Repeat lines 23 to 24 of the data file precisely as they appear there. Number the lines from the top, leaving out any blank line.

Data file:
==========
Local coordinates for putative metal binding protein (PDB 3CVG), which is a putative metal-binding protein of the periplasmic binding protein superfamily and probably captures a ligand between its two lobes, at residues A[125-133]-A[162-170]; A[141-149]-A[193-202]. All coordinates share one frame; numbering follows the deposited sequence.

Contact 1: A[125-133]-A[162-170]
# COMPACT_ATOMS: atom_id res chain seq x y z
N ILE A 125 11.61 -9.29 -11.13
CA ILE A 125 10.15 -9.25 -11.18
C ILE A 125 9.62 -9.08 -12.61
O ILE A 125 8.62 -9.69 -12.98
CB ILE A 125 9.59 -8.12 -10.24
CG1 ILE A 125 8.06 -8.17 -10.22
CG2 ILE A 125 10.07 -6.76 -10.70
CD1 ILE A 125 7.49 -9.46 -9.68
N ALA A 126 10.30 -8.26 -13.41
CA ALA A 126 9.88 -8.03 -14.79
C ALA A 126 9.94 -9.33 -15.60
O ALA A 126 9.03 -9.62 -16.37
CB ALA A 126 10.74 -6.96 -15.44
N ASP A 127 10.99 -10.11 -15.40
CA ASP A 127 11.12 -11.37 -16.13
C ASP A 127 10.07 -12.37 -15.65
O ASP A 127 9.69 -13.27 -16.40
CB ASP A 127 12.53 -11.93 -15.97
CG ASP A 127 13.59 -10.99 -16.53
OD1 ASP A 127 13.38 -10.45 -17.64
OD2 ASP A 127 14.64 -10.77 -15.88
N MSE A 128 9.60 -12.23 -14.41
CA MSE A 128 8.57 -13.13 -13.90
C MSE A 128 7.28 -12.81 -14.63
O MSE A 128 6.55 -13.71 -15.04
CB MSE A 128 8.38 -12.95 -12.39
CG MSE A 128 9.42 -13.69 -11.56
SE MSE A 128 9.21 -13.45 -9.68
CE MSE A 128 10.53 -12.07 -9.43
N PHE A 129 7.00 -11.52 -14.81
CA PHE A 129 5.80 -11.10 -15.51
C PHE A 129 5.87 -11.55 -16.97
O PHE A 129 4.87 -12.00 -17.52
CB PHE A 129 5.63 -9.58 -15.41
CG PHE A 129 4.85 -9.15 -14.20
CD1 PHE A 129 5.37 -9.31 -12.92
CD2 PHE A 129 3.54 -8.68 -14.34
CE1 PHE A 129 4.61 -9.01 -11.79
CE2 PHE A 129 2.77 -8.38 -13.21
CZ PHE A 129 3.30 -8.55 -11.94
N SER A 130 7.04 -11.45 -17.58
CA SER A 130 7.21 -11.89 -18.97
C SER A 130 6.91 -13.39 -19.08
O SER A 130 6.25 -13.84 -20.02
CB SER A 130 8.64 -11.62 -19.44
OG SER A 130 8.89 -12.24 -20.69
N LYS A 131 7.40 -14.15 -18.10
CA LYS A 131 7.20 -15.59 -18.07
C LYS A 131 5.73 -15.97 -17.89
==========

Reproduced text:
OD1 ASP A 127 13.38 -10.45 -17.64
OD2 ASP A 127 14.64 -10.77 -15.88